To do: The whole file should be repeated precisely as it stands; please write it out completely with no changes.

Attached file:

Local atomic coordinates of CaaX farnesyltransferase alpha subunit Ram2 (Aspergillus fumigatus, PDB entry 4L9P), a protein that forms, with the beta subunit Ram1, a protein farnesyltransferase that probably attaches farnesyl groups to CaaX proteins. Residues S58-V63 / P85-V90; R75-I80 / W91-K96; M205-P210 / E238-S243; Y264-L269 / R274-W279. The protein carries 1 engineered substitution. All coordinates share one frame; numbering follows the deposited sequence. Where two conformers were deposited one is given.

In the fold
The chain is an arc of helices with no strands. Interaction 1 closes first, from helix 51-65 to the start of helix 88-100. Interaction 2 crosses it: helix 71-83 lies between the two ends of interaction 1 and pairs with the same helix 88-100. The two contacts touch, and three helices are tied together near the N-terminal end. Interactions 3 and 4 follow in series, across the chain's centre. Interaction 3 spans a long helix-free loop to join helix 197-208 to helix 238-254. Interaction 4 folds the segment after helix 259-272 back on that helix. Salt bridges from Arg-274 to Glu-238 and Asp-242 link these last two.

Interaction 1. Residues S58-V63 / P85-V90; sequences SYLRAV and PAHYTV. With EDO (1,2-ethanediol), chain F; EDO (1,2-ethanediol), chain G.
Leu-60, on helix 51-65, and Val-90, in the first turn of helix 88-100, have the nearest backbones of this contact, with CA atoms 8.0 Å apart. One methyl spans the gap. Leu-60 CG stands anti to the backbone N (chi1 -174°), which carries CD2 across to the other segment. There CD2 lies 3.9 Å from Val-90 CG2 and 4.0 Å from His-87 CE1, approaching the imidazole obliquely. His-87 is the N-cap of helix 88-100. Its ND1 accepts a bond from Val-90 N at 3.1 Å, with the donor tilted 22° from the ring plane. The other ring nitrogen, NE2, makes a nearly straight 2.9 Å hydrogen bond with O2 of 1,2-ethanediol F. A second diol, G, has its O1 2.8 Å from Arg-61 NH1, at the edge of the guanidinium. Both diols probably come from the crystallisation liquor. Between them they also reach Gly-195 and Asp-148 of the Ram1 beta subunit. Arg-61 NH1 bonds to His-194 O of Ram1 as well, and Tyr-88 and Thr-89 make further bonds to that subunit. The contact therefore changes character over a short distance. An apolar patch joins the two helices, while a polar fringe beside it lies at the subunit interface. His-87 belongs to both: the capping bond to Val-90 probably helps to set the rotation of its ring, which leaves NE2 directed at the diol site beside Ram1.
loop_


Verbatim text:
Local atomic coordinates of CaaX farnesyltransferase alpha subunit Ram2 (Aspergillus fumigatus, PDB entry 4L9P), a protein that forms, with the beta subunit Ram1, a protein farnesyltransferase that probably attaches farnesyl groups to CaaX proteins. Residues S58-V63 / P85-V90; R75-I80 / W91-K96; M205-P210 / E238-S243; Y264-L269 / R274-W279. The protein carries 1 engineered substitution. All coordinates share one frame; numbering follows the deposited sequence. Where two conformers were deposited one is given.

In the fold
The chain is an arc of helices with no strands. Interaction 1 closes first, from helix 51-65 to the start of helix 88-100. Interaction 2 crosses it: helix 71-83 lies between the two ends of interaction 1 and pairs with the same helix 88-100. The two contacts touch, and three helices are tied together near the N-terminal end. Interactions 3 and 4 follow in series, across the chain's centre. Interaction 3 spans a long helix-free loop to join helix 197-208 to helix 238-254. Interaction 4 folds the segment after helix 259-272 back on that helix. Salt bridges from Arg-274 to Glu-238 and Asp-242 link these last two.

Interaction 1. Residues S58-V63 / P85-V90; sequences SYLRAV and PAHYTV. With EDO (1,2-ethanediol), chain F; EDO (1,2-ethanediol), chain G.
Leu-60, on helix 51-65, and Val-90, in the first turn of helix 88-100, have the nearest backbones of this contact, with CA atoms 8.0 Å apart. One methyl spans the gap. Leu-60 CG stands anti to the backbone N (chi1 -174°), which carries CD2 across to the other segment. There CD2 lies 3.9 Å from Val-90 CG2 and 4.0 Å from His-87 CE1, approaching the imidazole obliquely. His-87 is the N-cap of helix 88-100. Its ND1 accepts a bond from Val-90 N at 3.1 Å, with the donor tilted 22° from the ring plane. The other ring nitrogen, NE2, makes a nearly straight 2.9 Å hydrogen bond with O2 of 1,2-ethanediol F. A second diol, G, has its O1 2.8 Å from Arg-61 NH1, at the edge of the guanidinium. Both diols probably come from the crystallisation liquor. Between them they also reach Gly-195 and Asp-148 of the Ram1 beta subunit. Arg-61 NH1 bonds to His-194 O of Ram1 as well, and Tyr-88 and Thr-89 make further bonds to that subunit. The contact therefore changes character over a short distance. An apolar patch joins the two helices, while a polar fringe beside it lies at the subunit interface. His-87 belongs to both: the capping bond to Val-90 probably helps to set the rotation of its ring, which leaves NE2 directed at the diol site beside Ram1.
loop_